The True Meaning of Sacrifice

Happy Friday everyone!

Don’t forget to visit me at the Scribes. We have a guest today – RC Bonitz – A Blanket for Her Heart.

Since Memorial Day is around the corner, I’d like to share some facts about the holiday, a poem by Longfellow, and my thoughts on sacrifice.

  • Originally, the holiday was known as Decoration Day – a day to remember Civil War dead and decorate their graves with flowers. It was celebrated on different dates depending on the region of the country.
  • The first Decoration Day was held on May 30, 1868. An official ceremony was held at Arlington National Cemetery. Five thousand participants helped decorate the 20,000 graves of both Union and Confederate Army dead. The date was chosen because it was not a battle anniversary day.
  • After World War I, Memorial Day ceremonies were held to remember the dead from all wars. Although, the term Memorial Day was first used in 1882, it did not become the holiday’s common name until after World War II.
  • Memorial Day didn’t become an official Federal holiday until 1971. At the same time, the Uniform Holidays Bill went into effect moving several holidays, including Memorial day to specific Mondays.
  • Since Memorial Day was moved from May 30, there have been several bills introduced in Congress to return Memorial Day to it’s original date to restore significance back to the day.
As promised, a snippet of a poem by Henry Wadsworth Longfellow – The Arsenal at Springfield

This is the Arsenal. From floor to ceiling,
Like a huge organ, rise the burnished arms;
But front their silent pipes no anthem pealing
Startles the villages with strange alarms.

Ah! what a sound will rise, how wild and dreary,
When the death-angel touches those swift keys
What loud lament and dismal Miserere
Will mingle with their awful symphonies

I hear even now the infinite fierce chorus,
The cries of agony, the endless groan,
Which, through the ages that have gone before us,
In long reverberations reach our own.

To read the rest – click here

Published in 1845, after Longfellow visited the armory in Springfield, MA, many scholars consider this to be an effective example of an anti-war poem. Longfellow likened the guns to a pipe organ of death, destruction and misery.

And yet, as abhorrent as war is, sometimes, it’s necessary to stop evil.

Freedom is not free.

Historian Stephen Ambrose once said of his fallen brothers in arms- “they gave up all of their tomorrows, so we could have our today.”

I have never forgotten that quote. A stark and vivid reminder that all the freedoms that we take for granted come at a great cost.

So ask yourself – how can I honor their sacrifice?

  • Be informed citizens (yes, that means watching political debates, reading the newspaper, paying attention to the issues that matter to you).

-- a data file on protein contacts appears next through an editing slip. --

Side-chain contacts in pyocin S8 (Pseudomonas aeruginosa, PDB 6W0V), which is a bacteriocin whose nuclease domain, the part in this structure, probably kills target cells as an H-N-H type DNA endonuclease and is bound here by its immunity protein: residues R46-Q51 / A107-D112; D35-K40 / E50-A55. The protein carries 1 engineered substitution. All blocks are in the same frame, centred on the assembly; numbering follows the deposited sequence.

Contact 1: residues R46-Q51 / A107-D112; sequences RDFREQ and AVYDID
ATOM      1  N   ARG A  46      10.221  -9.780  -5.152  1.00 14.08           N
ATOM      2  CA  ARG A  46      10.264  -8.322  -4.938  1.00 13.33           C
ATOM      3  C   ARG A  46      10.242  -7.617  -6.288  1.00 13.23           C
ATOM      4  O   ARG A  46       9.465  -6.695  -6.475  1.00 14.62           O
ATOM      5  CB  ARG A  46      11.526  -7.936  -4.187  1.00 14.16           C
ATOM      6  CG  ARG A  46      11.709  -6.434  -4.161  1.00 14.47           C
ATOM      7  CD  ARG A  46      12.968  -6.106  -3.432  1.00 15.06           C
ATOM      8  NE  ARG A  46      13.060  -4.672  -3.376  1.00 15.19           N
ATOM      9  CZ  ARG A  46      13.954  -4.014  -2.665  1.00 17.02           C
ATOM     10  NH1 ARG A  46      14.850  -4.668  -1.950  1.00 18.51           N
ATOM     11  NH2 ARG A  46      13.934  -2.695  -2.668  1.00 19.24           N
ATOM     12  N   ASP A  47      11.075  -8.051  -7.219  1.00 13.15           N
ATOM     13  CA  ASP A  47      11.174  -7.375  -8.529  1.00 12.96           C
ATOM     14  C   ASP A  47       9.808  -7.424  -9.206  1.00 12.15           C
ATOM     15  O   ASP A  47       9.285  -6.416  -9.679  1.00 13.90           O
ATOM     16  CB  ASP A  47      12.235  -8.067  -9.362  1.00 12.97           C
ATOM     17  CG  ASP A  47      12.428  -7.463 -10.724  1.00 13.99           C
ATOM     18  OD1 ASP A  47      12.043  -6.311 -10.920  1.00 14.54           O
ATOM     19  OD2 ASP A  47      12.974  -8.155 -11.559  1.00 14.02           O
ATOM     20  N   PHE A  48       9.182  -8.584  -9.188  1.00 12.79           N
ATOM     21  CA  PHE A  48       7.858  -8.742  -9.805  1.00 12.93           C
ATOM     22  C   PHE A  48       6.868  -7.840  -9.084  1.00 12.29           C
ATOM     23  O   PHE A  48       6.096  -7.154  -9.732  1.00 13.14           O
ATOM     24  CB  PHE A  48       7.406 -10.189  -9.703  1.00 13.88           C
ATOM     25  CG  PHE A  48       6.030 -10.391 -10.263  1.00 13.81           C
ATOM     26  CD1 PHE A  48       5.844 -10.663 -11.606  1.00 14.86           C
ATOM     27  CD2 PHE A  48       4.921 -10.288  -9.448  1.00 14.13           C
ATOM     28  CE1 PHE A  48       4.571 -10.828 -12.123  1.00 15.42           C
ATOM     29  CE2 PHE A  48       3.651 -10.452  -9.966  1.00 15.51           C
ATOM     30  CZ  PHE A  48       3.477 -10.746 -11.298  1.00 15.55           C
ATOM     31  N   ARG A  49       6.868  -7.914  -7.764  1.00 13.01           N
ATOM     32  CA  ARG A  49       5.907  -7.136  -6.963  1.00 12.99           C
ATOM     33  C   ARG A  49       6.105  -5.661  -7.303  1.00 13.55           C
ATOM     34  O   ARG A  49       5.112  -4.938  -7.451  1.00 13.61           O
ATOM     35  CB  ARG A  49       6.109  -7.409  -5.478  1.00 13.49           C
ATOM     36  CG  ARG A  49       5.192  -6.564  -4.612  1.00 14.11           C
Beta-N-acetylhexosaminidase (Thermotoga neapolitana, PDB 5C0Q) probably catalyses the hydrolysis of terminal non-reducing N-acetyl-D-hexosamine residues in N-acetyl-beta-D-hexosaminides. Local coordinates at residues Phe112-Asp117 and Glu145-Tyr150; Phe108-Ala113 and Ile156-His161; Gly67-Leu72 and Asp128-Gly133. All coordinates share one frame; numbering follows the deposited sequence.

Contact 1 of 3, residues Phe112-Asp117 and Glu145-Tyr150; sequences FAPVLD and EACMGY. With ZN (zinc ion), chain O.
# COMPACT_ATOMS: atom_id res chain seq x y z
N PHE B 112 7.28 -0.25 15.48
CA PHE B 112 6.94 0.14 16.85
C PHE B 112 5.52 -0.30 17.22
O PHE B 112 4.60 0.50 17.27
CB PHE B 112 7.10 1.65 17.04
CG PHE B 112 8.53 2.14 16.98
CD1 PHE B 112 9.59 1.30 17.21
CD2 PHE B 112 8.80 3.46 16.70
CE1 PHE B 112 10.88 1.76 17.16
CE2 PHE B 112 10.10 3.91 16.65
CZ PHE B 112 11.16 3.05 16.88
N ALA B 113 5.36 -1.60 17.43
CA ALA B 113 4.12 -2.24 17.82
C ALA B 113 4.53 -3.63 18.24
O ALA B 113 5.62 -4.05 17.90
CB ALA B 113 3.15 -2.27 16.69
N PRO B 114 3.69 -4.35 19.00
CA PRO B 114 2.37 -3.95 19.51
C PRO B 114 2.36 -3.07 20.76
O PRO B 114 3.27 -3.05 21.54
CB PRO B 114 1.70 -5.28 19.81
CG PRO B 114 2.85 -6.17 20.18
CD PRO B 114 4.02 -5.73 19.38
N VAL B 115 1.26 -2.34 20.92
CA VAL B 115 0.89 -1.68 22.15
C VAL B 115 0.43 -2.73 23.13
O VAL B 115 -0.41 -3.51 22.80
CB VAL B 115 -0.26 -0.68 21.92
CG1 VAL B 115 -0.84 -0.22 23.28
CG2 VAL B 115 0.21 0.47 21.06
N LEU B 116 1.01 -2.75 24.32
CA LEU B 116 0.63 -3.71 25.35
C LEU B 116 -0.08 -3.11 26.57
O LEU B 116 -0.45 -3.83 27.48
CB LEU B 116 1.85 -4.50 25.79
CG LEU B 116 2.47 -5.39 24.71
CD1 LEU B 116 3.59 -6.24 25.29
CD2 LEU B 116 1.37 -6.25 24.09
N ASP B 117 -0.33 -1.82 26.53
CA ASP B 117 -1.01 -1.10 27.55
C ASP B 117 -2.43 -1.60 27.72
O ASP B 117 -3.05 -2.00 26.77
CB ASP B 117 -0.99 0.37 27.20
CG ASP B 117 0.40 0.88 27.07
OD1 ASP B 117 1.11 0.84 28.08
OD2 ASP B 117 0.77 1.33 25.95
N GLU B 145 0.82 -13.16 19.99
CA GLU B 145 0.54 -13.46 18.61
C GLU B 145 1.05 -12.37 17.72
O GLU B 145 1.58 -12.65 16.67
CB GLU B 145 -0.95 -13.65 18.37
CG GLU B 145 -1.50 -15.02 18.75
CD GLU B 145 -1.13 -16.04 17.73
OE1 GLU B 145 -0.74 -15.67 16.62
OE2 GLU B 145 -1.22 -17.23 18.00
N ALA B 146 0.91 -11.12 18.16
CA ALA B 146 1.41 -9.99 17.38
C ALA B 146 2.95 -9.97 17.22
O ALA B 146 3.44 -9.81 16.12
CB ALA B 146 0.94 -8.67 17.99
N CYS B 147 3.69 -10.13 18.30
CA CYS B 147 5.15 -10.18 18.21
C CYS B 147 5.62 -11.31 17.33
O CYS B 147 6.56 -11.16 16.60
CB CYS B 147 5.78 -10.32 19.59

• Run for office or serve on local town committees, support military families, thank a solder next time you see one, and teach your children to respect democracy, and don’t try to get out of jury duty.
  • Learn and appreciate the history of the United States of America. Forget history class. There are hundreds of well-written interesting books out there! You’d be surprised to learn how many of the problems we face today have their roots in events from the past.
  • Vote in every election no matter how big or small.

From the bottom of my heart, I say – thank you – to all the fallen soldiers and veterans- knowing that no amount of gratitude can make up for the ultimate sacrifice made by the men and women in the Armed Forces. Past. Present. Future.

Have a safe and meaning filled holiday everyone!

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12 thoughts on “The True Meaning of Sacrifice

  1. Nice post. I agree with you. I love my country. I cry every time I hear the National Anthem. I am honored to thank any service person I see, and also those forgotten Vets from Viet Nam (my era). These brave men and women stood between me and the enemy, willing to pay the ultimate price for the freedoms we take for granted. Sadly, many in our nation behave like spoiled children who think these freedoms are owed to them. The Declaration of Independence may have been written and signed in iron ink, but it is defended by blood. Thanks for the tribute of this post.

    1. Well said, Gerri. I get all teary when I hear the National Anthem too. When I was an intern at the Smithsonian (American History Museum), they had on display (and still do) THE flag that inspired the National Anthem – the flag that Francis Scott Key saw out his window. I was always amazed by it. That someone had saved it and that we citizens could see if – for real. It’s huge (if you’ve never seen it). I hope one of these years, younger son and I will get a chance to visit DC together so he can see it for himself.

  2. Guess we’re all thinking about the blessings and responsibilities of freedom, Casey – good time for it!

  3. I live a couple of towns over from Springfield. It was very interesting to see it in your blog today. It’s amazing how many people forget the true meaning of Memorial Day. Thank you for reminding people.
    Lynn

    1. Me too! That is my photo of the guns. We went to the arsenal two years ago for my birthday. I had never been before and I’m so glad we went. I was really moved by Longfellow’s poem and I searched high and low for a book with it. In the end, I ended up printing it off the internet. It’s a great place to visit and it’s free!

  4. Great post. I am so thankful to all the people who have fought for our freedom. What a wonderful tribute you’ve paid them.

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